Mental models are explanations of how we receive and interpret information and, ultimately, shape how we make sense of the world. They manifest in language through the conceptual narratives and metaphors we use in our everyday communication. Mental modeling can be tremendously helpful in market research: by understanding mental models and the related narratives (such as Heroic Journey, Transformation, Rescue, etc.), researchers and marketers can develop messaging strategies that more effectively motivate their target audiences to action.
As researchers of the more qualitative variety, the best we can do for our clients is help them understand, shape and command the meaning-making environments in which they operate. The best way to do that is to mine data not only for what people say but also for how they say it. This provides a window into how they think about our clients and why they behave the way they do.
Let me illustrate.
Here is a reader comment posted to the discussion thread of an online article about Tesla Motors.
“Kudos to Tesla. The change has begun and the race will be run. The world will be better, incrementally, but Tesla and others are giving our children a chance to see what majesty the earth held for those of us fortunate enough to have seen it. I’m afraid our stories to the kids will sound like the old perceived embellishments of the snow being whiter, the stars so much brighter and the air after a rain intoxicating. I’ll keep the stories of the back seat out of respect for the wives and mothers but I cheer Tesla.”
As a research provider and strategic consultant to your client, your ability to analyze this text, and the hundreds that accompany it, determines just how necessary you are to your clients’ success.
Below are three tips on getting the most from your insights and analytics work.
1. Get Your Head out of the Cloud
Clients love word clouds. Here is a word cloud.
Word clouds take messy, language-based data – like the discussion board post above – and give it the quantitative treatment, itemizing and tabulating words as discrete objects without acknowledging their semantic and syntactic relations or, more importantly, the broader discourses from which they came. Word clouds reveal – in the crudest and most literal way – what people say, not necessarily what they mean.
Like Chris Tucker to Jackie Chan, they beg the question: “DO YOU UNDERSTAND THE WORDS THAT ARE COMING OUT OF MY MOUTH?”
2. Get Your Feet on the Ground
Through simple content analysis, you can discern the general sentiment people have toward the company and the range of associations they attach to it. A series of discussion board posts like the one above might lead to a representable finding that people view Tesla Motors favorably due to the company’s perceived positive impact on the environment.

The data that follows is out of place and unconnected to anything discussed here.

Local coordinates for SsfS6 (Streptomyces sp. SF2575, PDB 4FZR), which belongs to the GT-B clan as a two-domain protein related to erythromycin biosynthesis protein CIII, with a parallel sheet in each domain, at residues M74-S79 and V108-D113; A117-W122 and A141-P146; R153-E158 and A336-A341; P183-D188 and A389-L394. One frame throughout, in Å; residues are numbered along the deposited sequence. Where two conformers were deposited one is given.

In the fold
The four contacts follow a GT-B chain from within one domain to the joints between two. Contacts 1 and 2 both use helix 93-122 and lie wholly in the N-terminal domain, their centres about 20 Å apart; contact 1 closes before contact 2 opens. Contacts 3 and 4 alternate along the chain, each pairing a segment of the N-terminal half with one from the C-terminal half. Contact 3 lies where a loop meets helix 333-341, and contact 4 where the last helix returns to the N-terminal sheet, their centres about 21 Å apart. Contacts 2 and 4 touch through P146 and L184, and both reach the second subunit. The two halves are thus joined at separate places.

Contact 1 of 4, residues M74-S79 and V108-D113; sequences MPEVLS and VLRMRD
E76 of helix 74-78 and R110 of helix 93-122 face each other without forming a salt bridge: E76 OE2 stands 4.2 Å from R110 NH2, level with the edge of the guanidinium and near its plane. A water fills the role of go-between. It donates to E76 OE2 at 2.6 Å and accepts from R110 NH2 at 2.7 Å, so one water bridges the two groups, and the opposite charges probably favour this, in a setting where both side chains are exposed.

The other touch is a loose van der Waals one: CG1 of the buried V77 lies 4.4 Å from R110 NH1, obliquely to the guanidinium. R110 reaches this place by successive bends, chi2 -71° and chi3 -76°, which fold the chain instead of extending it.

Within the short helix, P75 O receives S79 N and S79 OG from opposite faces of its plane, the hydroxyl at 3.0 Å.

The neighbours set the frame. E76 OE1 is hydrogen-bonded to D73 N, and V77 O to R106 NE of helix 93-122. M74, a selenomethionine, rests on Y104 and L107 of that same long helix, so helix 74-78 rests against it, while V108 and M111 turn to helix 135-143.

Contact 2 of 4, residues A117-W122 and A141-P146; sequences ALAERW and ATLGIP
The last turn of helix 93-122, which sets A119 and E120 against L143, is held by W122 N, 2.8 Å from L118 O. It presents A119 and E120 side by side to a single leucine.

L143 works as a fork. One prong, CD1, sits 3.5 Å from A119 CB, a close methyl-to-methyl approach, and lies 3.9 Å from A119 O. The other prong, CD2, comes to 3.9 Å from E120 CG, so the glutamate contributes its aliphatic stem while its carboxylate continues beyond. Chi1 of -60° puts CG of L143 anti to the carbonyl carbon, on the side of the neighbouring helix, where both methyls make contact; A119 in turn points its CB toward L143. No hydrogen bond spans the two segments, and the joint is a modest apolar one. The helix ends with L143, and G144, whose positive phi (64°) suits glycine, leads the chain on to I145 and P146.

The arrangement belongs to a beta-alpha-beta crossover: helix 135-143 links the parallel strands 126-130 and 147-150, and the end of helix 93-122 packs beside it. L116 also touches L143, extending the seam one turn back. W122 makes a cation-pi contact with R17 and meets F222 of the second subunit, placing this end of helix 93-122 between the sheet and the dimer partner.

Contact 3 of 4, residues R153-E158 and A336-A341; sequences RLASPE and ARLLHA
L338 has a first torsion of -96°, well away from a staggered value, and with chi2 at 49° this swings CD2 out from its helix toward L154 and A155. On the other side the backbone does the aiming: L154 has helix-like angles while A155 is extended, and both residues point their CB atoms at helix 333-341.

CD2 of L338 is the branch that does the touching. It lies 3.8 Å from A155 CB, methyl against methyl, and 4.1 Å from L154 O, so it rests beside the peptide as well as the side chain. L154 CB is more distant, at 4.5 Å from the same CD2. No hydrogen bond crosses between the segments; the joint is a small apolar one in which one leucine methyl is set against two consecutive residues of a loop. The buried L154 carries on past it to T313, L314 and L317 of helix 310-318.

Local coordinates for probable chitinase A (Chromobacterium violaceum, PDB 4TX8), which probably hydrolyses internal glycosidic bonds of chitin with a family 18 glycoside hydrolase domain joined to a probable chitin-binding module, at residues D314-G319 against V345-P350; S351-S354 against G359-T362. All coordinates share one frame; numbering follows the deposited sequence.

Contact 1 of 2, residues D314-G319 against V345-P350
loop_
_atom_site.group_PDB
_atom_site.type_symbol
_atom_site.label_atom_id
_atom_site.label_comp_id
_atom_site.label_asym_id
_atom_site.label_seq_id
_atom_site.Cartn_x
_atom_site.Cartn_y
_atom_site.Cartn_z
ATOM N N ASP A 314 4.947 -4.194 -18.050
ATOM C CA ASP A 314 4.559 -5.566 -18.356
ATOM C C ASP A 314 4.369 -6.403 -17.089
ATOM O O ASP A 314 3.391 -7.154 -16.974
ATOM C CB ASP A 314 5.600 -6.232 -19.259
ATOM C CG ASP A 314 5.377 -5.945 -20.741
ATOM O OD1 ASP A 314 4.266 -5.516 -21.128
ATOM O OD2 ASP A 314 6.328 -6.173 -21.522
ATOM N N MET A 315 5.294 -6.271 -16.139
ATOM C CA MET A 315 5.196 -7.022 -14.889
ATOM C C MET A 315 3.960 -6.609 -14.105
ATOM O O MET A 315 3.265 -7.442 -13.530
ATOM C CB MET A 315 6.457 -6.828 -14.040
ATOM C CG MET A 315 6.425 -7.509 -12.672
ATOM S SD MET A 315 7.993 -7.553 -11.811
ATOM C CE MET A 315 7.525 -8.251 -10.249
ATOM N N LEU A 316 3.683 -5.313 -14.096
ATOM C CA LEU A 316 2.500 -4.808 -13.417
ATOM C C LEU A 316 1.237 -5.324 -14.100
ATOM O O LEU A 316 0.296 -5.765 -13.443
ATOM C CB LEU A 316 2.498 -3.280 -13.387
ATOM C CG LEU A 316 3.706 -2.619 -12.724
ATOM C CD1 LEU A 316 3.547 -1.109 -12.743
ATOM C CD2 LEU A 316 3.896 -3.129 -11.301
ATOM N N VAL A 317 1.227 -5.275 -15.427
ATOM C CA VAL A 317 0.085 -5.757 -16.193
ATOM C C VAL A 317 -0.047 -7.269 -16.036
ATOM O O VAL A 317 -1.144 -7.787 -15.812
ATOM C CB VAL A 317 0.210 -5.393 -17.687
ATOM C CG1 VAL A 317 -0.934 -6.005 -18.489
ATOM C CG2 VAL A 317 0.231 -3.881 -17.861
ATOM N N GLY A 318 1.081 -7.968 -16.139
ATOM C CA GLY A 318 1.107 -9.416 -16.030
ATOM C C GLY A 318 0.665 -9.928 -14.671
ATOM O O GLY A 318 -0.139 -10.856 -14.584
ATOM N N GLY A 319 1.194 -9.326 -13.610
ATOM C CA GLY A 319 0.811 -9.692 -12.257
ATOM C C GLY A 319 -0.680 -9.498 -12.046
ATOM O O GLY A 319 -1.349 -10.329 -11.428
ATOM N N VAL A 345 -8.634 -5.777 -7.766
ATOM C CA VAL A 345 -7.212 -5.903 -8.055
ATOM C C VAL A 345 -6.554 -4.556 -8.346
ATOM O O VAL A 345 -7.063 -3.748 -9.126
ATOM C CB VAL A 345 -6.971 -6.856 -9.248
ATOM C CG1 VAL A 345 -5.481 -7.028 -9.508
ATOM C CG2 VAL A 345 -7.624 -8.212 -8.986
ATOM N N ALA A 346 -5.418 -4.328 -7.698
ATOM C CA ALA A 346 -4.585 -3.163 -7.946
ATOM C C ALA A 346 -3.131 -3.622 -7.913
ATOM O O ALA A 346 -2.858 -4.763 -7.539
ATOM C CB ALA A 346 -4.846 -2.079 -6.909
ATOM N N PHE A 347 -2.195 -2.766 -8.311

This is where most analytical work stops: at the raking, piling and stuffing of observations into a series of neatly bagged findings. This is important work, for sure, and useful for informing a number of marketing initiatives; less useful, though, for capturing and changing hearts and minds. For that, more work needs to be done.
To really add value and counsel our clients toward success, we need to press a boot against the shovel and shove. You’re looking for insights, and insights exist only in the deep. So start digging.
Using the tools of discourse analysis – such as thematic and metaphor analysis – we can dig beneath the content level to uncover the largely unconscious mental models that govern how people think about companies and products. These mental models are where meaning gets made, and meaning is ultimately what determines failure or success.
Getting beneath the surface-level content of the above post to see its underlying structure, we find that the writer’s understanding is shaped by a Transformation and Rescue Narrative. He frames Tesla Motors as the goal-oriented archetypal hero who is giving “our children a chance” and himself as a loss-focused victim who is “afraid our stories to the kids will sound like old perceived embellishments.” It’s a story about a fighting chance in a world gone sour.
Mental models are how people make sense of the world. They’re cognitive shortcuts that enable us to readily process the vast amount of information we encounter every day. Through mental models, we readily identify politicians as liars or defenders of the people and CEOs as crooks or job creators – and we filter everything we see, read and hear accordingly.
By understanding the range and variety of mental models customers have toward brands, products and services, you can better shape and command the meaning-making environment. All you have to do is dig!